March of the Eagles – Review
Follow Genre: Strategy
Developer: Paradox Interactive
Publisher: Paradox Development Studio
Platform: PC

March of the Eagles – Review

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Good: Great for an old school game night.
Bad: Diplomacy has been pushed to the background, rather simplified setup for the genre.
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In my opinion there are two kinds of strategy games. I’m not talking about real time and turn based. Rather, I think strategy games can be divided into two categories, one focusing on building and resource management, while the other aims to please fans of spreadsheets and intricate strategies.

March of the Eagles obviously falls into the latter category.


We’re taken to the 19th century, to a time when, in the real world, Napoleon Bonaparte introduced Europe to a new large-scale conquest.

Don’t mistake March of the Eagles for an historical representation of Napoleon’s career. Neither will you be playing as the man himself. Instead you’re given a choice between several nations. Not all of them aim to capture the whole of Europe either, although conquering strategic cities is still the game’s main goal.


Europe’s map is huge, even stretching as far as some parts of the Persian Empire. As such it’s often easy to lose track of what you’re doing unless you manage to memorize hundreds of cities, their names and their locations.

Well-known landmarks like the Alps are all there, and anyone who’s familiar with the historical division of Europe, will at least recognize the different regions.

Everything looks rather clean, yet basic, which does help countering the cluttered mess these kinds of games can easily become.

There’s still a large amount of window-swapping going on though, so be prepared.



Soothing and bombastic tunes accompany your conquest of Europe. It’s music that’s been designed to last for the entire campaign.

This is true for most games in the genre, as it can take hours to achieve your goals. Which means the soundtrack isn’t allowed to annoy.

In other words: don’t expect any music that you’ll fondly remember, but what’s there fits the game just as well.


Compared to some of Paradox’s other games, March of the Eagles is rather basic. You’ll have to worry less about wading through dozens of menu’s, comparing units and deciding what strategy to follow, have been made decidedly easier and user-friendly. As such, this makes for a perfect introduction for some of the publisher’s more intricate works.

However, don’t expect the learning curve to be anything but steep.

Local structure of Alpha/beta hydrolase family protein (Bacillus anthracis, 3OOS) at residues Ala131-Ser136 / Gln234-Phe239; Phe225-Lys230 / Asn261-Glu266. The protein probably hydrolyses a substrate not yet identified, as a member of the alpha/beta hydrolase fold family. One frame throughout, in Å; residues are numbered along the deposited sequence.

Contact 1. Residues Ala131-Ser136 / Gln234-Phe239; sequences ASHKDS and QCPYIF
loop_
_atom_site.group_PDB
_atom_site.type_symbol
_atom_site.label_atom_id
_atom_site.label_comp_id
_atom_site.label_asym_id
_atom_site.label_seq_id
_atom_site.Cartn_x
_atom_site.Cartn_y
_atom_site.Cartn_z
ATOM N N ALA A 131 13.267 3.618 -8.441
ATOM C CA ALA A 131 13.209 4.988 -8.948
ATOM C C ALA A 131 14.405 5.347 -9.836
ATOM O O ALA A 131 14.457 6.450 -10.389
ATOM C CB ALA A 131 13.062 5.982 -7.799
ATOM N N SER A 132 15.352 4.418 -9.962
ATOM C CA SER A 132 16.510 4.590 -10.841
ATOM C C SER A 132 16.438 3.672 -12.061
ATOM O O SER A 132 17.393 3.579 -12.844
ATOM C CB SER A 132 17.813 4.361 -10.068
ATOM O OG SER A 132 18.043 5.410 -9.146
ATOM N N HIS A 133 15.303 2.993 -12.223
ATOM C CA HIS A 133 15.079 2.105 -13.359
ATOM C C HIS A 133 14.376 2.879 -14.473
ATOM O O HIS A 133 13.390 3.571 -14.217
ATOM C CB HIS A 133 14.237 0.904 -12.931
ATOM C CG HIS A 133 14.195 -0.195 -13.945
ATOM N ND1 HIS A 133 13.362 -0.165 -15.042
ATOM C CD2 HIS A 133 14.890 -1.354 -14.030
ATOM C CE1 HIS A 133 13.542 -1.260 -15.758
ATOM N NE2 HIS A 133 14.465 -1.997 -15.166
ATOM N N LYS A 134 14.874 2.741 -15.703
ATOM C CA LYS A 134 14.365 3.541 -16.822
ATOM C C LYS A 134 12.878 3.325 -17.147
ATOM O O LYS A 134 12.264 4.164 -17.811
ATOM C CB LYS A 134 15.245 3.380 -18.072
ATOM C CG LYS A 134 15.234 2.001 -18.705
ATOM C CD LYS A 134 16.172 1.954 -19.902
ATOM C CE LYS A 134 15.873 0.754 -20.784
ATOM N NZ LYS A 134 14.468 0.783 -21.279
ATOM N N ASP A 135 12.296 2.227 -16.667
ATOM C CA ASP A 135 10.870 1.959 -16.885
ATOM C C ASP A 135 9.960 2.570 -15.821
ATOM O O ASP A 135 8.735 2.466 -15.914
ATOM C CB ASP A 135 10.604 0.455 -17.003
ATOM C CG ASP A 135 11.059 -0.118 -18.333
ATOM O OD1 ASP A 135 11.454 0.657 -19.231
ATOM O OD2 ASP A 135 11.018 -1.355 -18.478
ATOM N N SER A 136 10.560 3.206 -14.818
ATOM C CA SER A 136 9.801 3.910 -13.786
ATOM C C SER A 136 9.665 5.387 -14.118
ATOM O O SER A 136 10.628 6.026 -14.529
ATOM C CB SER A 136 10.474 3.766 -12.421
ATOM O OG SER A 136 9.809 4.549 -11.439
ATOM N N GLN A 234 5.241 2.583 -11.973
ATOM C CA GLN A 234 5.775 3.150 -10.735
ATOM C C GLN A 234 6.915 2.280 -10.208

Granted, anyone who’s well versed in the likes of Europa Universalis III or Crusader Kings II will know what to expect. At heart March of the Eagles is still the same top-down strategy game as its brethren.

The campaign starts in 1805 and once you’ve selected your country it’s off to war. Like in most strategy games you’re offered a choice: aim for victory through dominion or take a more diplomatic route.

In reality it’s virtually impossible to win without strong-arming your way through another region’s army. After all, in order to succeed, the only option is to achieve both land and naval dominance. Thinking any self-respecting regent would give up his territory is laughably naïve.

March of the Eagles reflects this with an A.I. that uses the term ‘peace’ as an insult.

As such, diplomacy is still a means to an end, but that end always boils down to warfare. But even worse, once you’ve managed to built a decent army -usually about twice the size of the one your enemies are touting- proper strategies might as well be tossed aside.

The above is only true as long as you assign leaders -skillful generals- to your armies, as without them, your legions are useless.


Truth to be told, March of the Eagles leaves a lot to be desired as a single player time-waster. Instead it’s a game that gets better when played together with a few close friends.

So go on, organize a game night and introduce March of the Eagles as a virtual -and slightly more involving- game of risk. Backstabbing Russia gets a lot more fun when the victim is someone you actually know.

One other complaint I have is that it’s almost impossible to compete when playing as one of the smaller regions. Take The Netherlands for example. It’s tiny, with Russia -by far the largest country- taking up more than a hundred times the same amount of initial space.

Then there’s the whole 15 year limit. Take to long to achieve your goals and the game abruptly ends, even if a few more days are all it would have taken to win.



Consider March of the Eagles a digitalized boardgame, one that should be played with a few good friends, preferably ones with a decent amount of patience.

The game encourages you to keep pushing forward and to consider which cities are actually worth conquering. At the same time, a lack of diplomatic depth turns a love for war into the only real choice for those who want to emerge victorious.

There’s still a semblance of choice that will please those new to the genre. Veterans, however, have far better games to choose from.

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